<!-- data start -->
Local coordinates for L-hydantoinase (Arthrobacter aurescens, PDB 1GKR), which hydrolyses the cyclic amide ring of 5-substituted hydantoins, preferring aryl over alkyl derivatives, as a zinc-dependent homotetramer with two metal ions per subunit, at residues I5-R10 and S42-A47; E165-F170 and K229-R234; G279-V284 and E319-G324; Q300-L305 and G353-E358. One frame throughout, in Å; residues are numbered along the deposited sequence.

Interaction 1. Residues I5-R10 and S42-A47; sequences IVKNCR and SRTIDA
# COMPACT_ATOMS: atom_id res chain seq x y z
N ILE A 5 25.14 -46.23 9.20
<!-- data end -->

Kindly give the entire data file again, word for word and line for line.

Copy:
Local coordinates for L-hydantoinase (Arthrobacter aurescens, PDB 1GKR), which hydrolyses the cyclic amide ring of 5-substituted hydantoins, preferring aryl over alkyl derivatives, as a zinc-dependent homotetramer with two metal ions per subunit, at residues I5-R10 and S42-A47; E165-F170 and K229-R234; G279-V284 and E319-G324; Q300-L305 and G353-E358. One frame throughout, in Å; residues are numbered along the deposited sequence.

Interaction 1. Residues I5-R10 and S42-A47; sequences IVKNCR and SRTIDA
# COMPACT_ATOMS: atom_id res chain seq x y z
N ILE A 5 25.14 -46.23 9.20